In his classic book Margin of Safety, author Seth Klarman defines value investing as "the discipline of buying securities at a significant discount to their underlying value and holding them until more of their value is realized."
His definition points to the key of the value-investing process -- finding bargains. Value investors are always on the hunt for a dollar selling for $0.50. And that means value investors become very attentive during times of fear and panic.
However, they also won't overlook the need for a margin of safety. In fact, with so many companies earning a spot on the 52-week-low list lately, seeking a margin of safety will determine whether investors ultimately swim or sink.
Just look at the mortgage crisis. Countrywide Financial shares traded around $40 each one year before Bank of America
Then there's WCI Communities, the luxury Florida homebuilder. After the company rebuffed Carl Icahn's $22-per-share takeout offer in 2007, the stock fell to $10. It now sits in the Pink Sheets at around $0.06.
We've all heard investors rationalizing that when a stock price gets so low, it surely can't go any lower. Thinking about a stock in this manner is misguided, and it usually leads to financial pain. After all, until a stock price has reached zero, it can always go lower. It's crucial to understand that, with a sudden negative fundamental shift in the operating environments of these businesses, their intrinsic values have changed.
Intelligently assessing intrinsic value is difficult, given the current unknowns surrounding the credit markets. Therefore, an investor should demand a greater margin of safety to compensate for the increased uncertainty. If that's not possible, the investor should abandon the security until he or she has a better view of things.
Anyone who was buying homebuilders based on the premise that they were selling under their book values realizes my point. Hovnanian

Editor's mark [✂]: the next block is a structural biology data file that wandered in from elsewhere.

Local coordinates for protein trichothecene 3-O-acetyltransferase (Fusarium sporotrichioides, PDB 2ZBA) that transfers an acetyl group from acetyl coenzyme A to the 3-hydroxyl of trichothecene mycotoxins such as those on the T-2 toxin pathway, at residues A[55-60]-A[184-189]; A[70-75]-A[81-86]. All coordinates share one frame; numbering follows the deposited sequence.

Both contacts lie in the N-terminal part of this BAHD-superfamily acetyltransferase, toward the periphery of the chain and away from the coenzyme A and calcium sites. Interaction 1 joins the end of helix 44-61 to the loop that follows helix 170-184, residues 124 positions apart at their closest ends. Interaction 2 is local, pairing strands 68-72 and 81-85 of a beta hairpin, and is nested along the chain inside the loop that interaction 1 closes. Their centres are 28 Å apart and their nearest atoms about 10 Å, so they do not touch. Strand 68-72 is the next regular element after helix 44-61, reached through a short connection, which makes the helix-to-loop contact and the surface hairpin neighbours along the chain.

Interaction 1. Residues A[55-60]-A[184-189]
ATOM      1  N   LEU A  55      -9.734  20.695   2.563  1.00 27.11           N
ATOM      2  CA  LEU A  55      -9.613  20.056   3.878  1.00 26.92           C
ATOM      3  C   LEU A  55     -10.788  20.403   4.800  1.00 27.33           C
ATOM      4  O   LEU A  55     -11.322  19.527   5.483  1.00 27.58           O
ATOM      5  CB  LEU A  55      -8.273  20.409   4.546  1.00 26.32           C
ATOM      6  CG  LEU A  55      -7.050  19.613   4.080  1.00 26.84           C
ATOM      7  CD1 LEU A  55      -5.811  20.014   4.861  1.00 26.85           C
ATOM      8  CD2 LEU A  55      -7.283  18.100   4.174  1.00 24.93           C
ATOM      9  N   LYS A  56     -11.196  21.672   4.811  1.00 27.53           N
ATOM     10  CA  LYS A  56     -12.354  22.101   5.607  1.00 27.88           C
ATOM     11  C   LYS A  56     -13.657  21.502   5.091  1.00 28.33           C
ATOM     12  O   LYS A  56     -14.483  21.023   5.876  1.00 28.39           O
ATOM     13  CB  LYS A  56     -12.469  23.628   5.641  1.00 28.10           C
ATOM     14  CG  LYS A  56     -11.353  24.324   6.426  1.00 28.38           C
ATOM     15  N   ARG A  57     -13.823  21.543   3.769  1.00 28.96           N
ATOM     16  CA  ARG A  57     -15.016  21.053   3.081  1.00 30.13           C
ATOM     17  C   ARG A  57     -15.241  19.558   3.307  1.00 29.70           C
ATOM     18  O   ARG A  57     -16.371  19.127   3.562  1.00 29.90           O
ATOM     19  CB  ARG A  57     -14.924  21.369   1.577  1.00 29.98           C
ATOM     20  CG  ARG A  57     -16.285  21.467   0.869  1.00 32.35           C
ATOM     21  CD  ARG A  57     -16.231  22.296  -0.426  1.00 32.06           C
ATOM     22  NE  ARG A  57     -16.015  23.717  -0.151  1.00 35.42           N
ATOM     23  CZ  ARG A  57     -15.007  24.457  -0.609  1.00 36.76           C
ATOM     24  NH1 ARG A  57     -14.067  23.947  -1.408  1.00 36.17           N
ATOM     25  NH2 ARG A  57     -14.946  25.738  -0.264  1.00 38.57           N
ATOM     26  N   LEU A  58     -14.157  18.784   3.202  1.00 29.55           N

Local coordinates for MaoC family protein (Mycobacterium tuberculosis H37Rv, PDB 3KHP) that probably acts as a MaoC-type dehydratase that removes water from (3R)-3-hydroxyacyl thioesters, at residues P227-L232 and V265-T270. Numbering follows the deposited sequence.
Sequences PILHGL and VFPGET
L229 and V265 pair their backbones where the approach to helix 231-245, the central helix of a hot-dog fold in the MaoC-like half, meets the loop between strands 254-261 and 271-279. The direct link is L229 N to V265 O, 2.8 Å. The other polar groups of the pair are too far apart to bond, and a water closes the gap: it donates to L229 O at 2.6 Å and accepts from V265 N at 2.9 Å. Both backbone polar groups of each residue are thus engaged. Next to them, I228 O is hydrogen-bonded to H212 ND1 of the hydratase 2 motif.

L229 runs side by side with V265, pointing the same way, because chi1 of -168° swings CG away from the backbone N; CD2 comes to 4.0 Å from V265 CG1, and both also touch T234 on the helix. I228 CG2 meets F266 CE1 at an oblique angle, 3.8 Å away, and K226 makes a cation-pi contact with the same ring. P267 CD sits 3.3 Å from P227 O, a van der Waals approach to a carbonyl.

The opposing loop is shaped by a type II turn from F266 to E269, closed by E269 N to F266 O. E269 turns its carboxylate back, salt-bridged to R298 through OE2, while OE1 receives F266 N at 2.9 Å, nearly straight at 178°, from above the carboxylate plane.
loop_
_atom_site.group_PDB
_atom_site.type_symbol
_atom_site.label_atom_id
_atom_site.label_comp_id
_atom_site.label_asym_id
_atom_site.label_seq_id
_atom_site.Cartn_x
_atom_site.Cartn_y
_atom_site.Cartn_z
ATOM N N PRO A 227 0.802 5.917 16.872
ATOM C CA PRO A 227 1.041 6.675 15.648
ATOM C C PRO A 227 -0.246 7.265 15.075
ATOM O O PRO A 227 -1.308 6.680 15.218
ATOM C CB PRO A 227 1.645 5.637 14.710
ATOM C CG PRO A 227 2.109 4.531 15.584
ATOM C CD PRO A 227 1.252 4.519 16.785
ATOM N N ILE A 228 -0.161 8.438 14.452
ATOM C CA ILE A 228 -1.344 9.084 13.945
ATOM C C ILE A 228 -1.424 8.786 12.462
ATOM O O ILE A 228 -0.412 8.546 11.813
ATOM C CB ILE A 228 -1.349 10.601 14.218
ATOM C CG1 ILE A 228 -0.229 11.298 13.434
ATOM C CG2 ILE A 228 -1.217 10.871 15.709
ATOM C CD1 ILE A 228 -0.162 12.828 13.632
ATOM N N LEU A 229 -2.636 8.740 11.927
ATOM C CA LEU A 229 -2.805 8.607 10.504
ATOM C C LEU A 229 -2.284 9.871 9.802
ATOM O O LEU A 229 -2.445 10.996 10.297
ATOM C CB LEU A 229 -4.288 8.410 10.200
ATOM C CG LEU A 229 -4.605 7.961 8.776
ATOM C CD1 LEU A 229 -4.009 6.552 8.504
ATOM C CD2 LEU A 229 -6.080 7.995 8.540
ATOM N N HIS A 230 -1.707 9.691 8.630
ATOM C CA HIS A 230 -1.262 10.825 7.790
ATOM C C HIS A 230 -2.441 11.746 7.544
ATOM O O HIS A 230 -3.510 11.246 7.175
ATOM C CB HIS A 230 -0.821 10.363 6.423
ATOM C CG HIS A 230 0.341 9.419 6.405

Margin of safety
Investors also need to see the difference between Mr. Market's price and the value of a business. In today's environment, you may or may not be buying at the bottom. But that should be of no concern to you if you are investing with a satisfactory margin of safety.
How do you find an acceptable margin of safety? For one, avoid messy balance sheets. Leave companies with lots of debt to the more sophisticated, deep-pocketed investors. If you can't work through the effects of JPMorgan Chase's
Two, look at well-known, more-established companies selling cheaply because of temporary problems. For example, retailers like Sears Holdings
Once you have a great business selling at a good price with a satisfactory margin of safety, don't panic if the stock price drops after you buy. Changes in stock price have nothing to do with risk. And if you have indeed secured your margin of safety, you should heed the following words of wisdom from the partners of value investing firm Tweedy Browne:
One of the many unique and advantageous aspects of value investing is that the larger the discount from intrinsic value, the greater the margin of safety and the greater potential return when the stock price moves back to intrinsic value. Contrary to the view of modern portfolio theorists that increased returns can only be achieved by taking greater levels of risk, value investing is predicated on the notion that increased returns are associated with a greater margin of safety, i.e., lower risk.
After taking such an approach, investors need only to have patience and conviction in their analysis.
Dan Caplinger updated this article, originally written by Sham Gad and published on Nov. 9, 2007. Dan doesn't own shares of the companies mentioned. JPMorgan Chase is a Motley Fool Income Investor recommendation. Sears Holdings is a Motley Fool Inside Value selection. Try any of our Foolish newsletters today, free for 30 days. We'll show you how to turn panic into opportunity. And not just in some touchy-feely way. The Fool has a disclosure policy.
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